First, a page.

Two hundred μL of the cells suspension in growth media were seeded into the wells of 96-well plates and incubated at 37°C in air atmosphere with 5% CO2 for 24 h. Five μL of various concentrations of samples were added per well in triplicate and re-incubated overnight. Then twenty μL of MTT reagent (5 mg/ml) and 180 μL of the media were added to each well and incubated for 4 h. Finally, the medium of each well was replaced with 200 μl of pure DMSO and the absorbance was measured at 545 nm using a microplate reader (ELX800, BioTek, USA). Three wells containing the cells, the medium and DMSO was used as negative control while etoposide was used as positive control. The final concentration of DMSO did not exceed 0.1% in all of the tests.
Cytotoxic activity, calculated by regression analysis, was expressed as the concentration of sample which inhibits 50% of cell growth (IC50 ± SD).
All Data are reported as the mean ± SD of triplicate tests and statistical analysis was conducted using Microsoft Excel 2010.
Chemical composition of the essential oil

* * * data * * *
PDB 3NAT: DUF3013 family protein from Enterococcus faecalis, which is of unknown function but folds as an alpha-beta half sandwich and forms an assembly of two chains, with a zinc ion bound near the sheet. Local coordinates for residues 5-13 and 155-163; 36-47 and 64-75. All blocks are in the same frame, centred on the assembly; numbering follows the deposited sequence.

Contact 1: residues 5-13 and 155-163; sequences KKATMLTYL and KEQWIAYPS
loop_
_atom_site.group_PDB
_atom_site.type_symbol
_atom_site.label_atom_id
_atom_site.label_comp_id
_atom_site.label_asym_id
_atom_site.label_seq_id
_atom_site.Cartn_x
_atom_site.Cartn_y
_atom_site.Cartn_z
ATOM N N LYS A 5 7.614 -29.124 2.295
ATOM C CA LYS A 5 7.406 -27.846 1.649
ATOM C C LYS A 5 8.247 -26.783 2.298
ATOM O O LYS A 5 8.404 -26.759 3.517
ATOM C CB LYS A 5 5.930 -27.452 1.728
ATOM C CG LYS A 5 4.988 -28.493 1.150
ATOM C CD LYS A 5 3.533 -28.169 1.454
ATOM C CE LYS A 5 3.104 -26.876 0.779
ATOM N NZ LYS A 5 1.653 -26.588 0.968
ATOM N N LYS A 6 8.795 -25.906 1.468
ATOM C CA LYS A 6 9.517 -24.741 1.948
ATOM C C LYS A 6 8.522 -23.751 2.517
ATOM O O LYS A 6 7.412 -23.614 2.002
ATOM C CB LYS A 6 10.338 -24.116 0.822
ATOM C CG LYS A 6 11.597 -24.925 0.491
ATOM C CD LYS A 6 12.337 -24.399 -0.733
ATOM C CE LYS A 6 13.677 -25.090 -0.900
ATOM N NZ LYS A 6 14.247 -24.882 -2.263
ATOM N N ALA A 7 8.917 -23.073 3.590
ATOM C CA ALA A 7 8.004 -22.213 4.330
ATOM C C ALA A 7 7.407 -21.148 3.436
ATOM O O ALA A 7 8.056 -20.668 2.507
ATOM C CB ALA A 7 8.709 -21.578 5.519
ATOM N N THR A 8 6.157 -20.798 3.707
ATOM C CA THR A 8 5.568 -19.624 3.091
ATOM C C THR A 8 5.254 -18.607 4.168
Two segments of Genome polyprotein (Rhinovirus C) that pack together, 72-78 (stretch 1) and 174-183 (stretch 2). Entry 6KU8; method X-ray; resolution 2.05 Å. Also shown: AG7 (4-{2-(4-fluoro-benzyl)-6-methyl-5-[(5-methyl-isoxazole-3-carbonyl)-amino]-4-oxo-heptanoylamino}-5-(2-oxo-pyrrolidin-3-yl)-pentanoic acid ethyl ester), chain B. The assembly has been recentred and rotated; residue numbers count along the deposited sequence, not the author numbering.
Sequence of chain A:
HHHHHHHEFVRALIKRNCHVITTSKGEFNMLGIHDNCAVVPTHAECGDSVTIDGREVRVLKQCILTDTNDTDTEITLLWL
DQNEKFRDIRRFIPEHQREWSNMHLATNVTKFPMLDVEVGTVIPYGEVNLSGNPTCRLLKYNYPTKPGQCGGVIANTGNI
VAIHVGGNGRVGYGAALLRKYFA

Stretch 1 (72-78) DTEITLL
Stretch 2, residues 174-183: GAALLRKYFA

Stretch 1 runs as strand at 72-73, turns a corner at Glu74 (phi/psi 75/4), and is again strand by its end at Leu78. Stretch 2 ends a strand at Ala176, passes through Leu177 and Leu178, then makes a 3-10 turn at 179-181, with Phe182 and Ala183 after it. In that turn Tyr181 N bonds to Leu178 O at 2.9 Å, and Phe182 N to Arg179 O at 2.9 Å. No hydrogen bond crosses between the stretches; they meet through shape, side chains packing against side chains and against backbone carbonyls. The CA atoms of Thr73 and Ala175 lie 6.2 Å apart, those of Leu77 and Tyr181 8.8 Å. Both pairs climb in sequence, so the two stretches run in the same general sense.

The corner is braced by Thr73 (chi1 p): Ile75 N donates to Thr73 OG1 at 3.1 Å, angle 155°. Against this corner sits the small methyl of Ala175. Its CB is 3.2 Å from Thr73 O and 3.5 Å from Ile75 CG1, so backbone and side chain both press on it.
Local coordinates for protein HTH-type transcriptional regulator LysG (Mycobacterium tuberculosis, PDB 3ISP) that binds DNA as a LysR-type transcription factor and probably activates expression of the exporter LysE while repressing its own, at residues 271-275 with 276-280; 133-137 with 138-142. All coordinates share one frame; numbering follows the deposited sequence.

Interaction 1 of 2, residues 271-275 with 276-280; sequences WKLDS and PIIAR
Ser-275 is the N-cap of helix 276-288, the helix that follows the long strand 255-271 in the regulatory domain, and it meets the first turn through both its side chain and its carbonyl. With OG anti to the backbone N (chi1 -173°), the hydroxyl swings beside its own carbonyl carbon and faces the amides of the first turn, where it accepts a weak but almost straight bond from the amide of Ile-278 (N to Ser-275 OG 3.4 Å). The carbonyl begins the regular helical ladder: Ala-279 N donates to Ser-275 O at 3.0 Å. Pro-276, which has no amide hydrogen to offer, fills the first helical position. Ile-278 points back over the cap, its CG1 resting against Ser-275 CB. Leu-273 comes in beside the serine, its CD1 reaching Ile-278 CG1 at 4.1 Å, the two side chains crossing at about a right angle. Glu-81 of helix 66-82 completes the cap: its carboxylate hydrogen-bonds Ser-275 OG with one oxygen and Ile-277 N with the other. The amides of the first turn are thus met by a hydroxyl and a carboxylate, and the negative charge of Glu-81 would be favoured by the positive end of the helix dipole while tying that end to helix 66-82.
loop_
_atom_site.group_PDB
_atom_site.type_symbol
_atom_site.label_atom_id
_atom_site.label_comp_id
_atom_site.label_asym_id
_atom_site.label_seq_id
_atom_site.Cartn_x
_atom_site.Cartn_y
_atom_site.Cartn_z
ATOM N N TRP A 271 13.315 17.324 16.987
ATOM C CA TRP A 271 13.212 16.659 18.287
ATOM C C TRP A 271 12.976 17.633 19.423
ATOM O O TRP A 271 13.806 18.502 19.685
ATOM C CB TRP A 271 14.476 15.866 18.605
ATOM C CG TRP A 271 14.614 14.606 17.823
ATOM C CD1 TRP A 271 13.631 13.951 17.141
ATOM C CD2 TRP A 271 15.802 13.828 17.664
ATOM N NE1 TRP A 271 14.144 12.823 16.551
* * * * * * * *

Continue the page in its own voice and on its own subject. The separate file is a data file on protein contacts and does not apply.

The aerial parts of S. macrosiphon yielded 0.2% v/w essential oil using hydro-distillation method (Density=0.69 g/cm3). The result of GC-MS analysis of the essential oil was presented in Table 1.
|KI: Kovats retention Index (KI) on DB-5, RT: Retention times.|
Table 1: Chemical composition of Salvia macrosiphonessential oil
This study showed that the volatile oil of S. macrosiphon aerial parts was rich in sesquiterpene compounds (51.05%). The monoterpenoids (37.69%), aliphatic esters (8.5%) and miscellaneous (2.76%) were the other constituents in the oil. Twenty six components were characterized constituting 100% of the total oil with linalool (19%), β-cedrene (14.64%) and β-elemene (13.33%) as major components.